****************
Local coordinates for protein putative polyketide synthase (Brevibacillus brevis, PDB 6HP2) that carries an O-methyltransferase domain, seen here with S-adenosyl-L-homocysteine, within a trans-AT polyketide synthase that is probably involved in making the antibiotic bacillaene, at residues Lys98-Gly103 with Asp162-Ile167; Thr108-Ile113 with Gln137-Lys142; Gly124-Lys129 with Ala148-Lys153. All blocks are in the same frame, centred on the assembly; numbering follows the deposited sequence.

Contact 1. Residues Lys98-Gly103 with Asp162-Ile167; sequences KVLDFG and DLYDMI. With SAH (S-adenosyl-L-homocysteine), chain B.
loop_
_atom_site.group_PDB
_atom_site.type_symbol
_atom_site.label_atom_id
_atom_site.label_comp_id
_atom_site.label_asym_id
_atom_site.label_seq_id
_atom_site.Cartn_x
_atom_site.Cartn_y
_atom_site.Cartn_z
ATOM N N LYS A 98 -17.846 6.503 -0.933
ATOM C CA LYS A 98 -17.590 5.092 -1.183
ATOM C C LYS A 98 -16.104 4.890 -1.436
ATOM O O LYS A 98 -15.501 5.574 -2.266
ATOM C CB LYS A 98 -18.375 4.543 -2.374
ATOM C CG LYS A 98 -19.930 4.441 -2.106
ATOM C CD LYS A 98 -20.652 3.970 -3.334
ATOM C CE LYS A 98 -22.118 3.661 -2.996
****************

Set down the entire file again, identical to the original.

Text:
Local coordinates for protein putative polyketide synthase (Brevibacillus brevis, PDB 6HP2) that carries an O-methyltransferase domain, seen here with S-adenosyl-L-homocysteine, within a trans-AT polyketide synthase that is probably involved in making the antibiotic bacillaene, at residues Lys98-Gly103 with Asp162-Ile167; Thr108-Ile113 with Gln137-Lys142; Gly124-Lys129 with Ala148-Lys153. All blocks are in the same frame, centred on the assembly; numbering follows the deposited sequence.

Contact 1. Residues Lys98-Gly103 with Asp162-Ile167; sequences KVLDFG and DLYDMI. With SAH (S-adenosyl-L-homocysteine), chain B.
loop_
_atom_site.group_PDB
_atom_site.type_symbol
_atom_site.label_atom_id
_atom_site.label_comp_id
_atom_site.label_asym_id
_atom_site.label_seq_id
_atom_site.Cartn_x
_atom_site.Cartn_y
_atom_site.Cartn_z
ATOM N N LYS A 98 -17.846 6.503 -0.933
ATOM C CA LYS A 98 -17.590 5.092 -1.183
ATOM C C LYS A 98 -16.104 4.890 -1.436
ATOM O O LYS A 98 -15.501 5.574 -2.266
ATOM C CB LYS A 98 -18.375 4.543 -2.374
ATOM C CG LYS A 98 -19.930 4.441 -2.106
ATOM C CD LYS A 98 -20.652 3.970 -3.334
ATOM C CE LYS A 98 -22.118 3.661 -2.996